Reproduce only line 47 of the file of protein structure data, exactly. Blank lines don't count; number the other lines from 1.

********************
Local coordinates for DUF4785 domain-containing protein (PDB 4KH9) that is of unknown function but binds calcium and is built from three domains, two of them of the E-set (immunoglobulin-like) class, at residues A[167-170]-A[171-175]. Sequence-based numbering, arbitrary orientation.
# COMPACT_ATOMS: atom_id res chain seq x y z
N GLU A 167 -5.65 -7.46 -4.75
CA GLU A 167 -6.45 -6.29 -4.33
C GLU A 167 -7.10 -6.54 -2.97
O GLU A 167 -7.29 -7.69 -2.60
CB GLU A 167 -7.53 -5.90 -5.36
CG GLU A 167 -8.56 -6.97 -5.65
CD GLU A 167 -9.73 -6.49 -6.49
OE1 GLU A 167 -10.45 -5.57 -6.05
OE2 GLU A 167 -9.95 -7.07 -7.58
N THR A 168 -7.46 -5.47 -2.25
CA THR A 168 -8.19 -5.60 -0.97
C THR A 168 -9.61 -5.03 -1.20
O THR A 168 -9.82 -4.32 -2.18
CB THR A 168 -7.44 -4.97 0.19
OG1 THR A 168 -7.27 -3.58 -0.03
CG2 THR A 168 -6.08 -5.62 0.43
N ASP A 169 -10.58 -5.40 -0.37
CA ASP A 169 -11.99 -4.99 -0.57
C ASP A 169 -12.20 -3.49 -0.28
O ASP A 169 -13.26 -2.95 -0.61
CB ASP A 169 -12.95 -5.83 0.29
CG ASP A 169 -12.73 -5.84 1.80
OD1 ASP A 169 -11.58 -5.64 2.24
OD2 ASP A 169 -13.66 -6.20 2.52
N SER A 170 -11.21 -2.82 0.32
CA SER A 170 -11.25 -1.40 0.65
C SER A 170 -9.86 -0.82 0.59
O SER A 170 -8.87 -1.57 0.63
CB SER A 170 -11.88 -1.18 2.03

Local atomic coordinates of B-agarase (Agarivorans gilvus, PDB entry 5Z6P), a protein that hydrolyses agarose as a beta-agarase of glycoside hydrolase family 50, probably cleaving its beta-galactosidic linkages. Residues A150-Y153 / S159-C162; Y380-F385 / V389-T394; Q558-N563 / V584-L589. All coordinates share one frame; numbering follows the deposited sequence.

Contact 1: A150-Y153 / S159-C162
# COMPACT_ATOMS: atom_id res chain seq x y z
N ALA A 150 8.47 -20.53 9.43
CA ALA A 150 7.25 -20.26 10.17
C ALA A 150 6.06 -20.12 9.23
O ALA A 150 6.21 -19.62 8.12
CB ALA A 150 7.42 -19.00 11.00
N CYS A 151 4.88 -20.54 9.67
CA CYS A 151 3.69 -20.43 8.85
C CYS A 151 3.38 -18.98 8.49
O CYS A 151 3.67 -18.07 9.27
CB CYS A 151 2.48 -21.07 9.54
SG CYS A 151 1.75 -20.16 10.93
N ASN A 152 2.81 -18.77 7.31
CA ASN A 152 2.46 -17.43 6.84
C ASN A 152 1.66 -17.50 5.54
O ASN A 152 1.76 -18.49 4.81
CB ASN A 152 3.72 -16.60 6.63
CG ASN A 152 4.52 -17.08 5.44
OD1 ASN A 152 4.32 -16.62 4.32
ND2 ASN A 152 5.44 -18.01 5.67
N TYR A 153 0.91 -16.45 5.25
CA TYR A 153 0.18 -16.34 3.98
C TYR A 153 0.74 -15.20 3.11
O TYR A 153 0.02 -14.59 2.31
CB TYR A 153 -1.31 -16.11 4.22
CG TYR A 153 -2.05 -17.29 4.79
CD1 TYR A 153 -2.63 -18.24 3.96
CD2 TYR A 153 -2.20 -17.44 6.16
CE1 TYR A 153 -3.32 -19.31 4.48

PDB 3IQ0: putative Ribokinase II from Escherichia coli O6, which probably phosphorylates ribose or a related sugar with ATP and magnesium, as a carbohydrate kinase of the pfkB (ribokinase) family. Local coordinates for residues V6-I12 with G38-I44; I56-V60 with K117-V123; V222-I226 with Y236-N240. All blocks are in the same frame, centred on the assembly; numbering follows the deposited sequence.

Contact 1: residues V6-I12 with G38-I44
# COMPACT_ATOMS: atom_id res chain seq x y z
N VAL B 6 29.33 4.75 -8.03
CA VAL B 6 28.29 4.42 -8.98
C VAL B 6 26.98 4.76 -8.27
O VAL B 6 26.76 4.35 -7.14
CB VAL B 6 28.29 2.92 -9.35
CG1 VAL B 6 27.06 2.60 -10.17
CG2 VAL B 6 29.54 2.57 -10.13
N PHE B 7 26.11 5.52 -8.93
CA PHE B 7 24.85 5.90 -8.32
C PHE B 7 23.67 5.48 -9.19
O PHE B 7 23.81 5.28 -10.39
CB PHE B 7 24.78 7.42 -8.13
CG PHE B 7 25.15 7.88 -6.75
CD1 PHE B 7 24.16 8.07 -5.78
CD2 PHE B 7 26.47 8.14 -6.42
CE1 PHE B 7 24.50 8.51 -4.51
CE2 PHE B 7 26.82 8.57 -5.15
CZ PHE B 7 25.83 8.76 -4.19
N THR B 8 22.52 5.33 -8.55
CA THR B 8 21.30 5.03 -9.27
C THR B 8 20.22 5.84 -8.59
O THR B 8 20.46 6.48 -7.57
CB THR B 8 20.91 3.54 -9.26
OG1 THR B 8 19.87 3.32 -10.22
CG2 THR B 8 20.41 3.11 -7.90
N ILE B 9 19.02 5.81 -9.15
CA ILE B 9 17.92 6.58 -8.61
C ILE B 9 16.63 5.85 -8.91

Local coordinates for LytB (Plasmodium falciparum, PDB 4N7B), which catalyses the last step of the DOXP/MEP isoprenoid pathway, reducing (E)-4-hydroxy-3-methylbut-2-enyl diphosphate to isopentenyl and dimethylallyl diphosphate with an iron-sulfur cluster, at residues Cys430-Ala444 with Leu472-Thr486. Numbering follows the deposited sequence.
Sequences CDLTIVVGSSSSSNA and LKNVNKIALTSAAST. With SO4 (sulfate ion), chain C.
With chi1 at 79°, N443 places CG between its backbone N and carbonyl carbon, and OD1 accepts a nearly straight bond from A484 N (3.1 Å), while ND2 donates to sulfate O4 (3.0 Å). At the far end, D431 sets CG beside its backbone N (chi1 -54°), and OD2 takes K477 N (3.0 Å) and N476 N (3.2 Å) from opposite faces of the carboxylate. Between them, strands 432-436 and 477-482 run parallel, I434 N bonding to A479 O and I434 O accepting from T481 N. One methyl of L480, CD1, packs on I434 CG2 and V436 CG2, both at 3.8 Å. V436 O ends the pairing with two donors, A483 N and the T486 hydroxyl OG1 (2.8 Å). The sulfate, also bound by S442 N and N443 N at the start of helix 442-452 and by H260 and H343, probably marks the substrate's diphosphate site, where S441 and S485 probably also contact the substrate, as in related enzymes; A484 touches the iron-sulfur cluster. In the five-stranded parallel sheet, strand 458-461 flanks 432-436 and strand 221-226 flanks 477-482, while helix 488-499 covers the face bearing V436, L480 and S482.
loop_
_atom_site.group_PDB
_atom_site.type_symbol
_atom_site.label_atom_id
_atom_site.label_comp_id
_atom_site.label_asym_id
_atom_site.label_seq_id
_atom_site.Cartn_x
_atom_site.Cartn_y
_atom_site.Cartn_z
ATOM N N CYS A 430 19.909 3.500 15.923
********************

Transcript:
CA ASN A 152 2.46 -17.43 6.84